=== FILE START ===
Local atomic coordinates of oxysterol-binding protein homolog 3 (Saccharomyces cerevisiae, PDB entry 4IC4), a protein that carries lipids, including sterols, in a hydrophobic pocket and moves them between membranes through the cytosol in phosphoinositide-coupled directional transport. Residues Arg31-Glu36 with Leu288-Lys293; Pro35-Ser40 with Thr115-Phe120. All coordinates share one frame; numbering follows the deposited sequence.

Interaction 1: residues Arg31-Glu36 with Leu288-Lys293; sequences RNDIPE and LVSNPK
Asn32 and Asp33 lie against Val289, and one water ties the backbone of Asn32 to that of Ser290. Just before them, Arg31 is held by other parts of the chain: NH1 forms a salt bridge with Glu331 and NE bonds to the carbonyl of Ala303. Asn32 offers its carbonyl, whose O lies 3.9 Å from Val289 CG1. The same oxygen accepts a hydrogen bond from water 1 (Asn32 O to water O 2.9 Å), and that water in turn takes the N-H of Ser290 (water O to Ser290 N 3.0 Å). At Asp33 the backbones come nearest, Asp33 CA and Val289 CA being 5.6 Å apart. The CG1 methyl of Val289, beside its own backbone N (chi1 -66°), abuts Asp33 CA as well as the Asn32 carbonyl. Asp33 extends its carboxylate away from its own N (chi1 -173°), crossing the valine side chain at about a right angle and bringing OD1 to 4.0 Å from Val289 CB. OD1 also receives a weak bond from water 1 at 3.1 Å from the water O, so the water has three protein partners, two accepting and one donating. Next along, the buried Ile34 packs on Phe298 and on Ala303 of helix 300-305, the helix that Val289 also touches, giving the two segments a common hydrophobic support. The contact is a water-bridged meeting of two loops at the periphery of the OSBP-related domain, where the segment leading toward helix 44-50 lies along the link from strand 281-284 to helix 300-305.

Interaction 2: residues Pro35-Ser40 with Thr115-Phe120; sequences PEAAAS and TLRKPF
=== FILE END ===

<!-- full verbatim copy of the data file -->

Local atomic coordinates of oxysterol-binding protein homolog 3 (Saccharomyces cerevisiae, PDB entry 4IC4), a protein that carries lipids, including sterols, in a hydrophobic pocket and moves them between membranes through the cytosol in phosphoinositide-coupled directional transport. Residues Arg31-Glu36 with Leu288-Lys293; Pro35-Ser40 with Thr115-Phe120. All coordinates share one frame; numbering follows the deposited sequence.

Interaction 1: residues Arg31-Glu36 with Leu288-Lys293; sequences RNDIPE and LVSNPK
Asn32 and Asp33 lie against Val289, and one water ties the backbone of Asn32 to that of Ser290. Just before them, Arg31 is held by other parts of the chain: NH1 forms a salt bridge with Glu331 and NE bonds to the carbonyl of Ala303. Asn32 offers its carbonyl, whose O lies 3.9 Å from Val289 CG1. The same oxygen accepts a hydrogen bond from water 1 (Asn32 O to water O 2.9 Å), and that water in turn takes the N-H of Ser290 (water O to Ser290 N 3.0 Å). At Asp33 the backbones come nearest, Asp33 CA and Val289 CA being 5.6 Å apart. The CG1 methyl of Val289, beside its own backbone N (chi1 -66°), abuts Asp33 CA as well as the Asn32 carbonyl. Asp33 extends its carboxylate away from its own N (chi1 -173°), crossing the valine side chain at about a right angle and bringing OD1 to 4.0 Å from Val289 CB. OD1 also receives a weak bond from water 1 at 3.1 Å from the water O, so the water has three protein partners, two accepting and one donating. Next along, the buried Ile34 packs on Phe298 and on Ala303 of helix 300-305, the helix that Val289 also touches, giving the two segments a common hydrophobic support. The contact is a water-bridged meeting of two loops at the periphery of the OSBP-related domain, where the segment leading toward helix 44-50 lies along the link from strand 281-284 to helix 300-305.

Interaction 2: residues Pro35-Ser40 with Thr115-Phe120; sequences PEAAAS and TLRKPF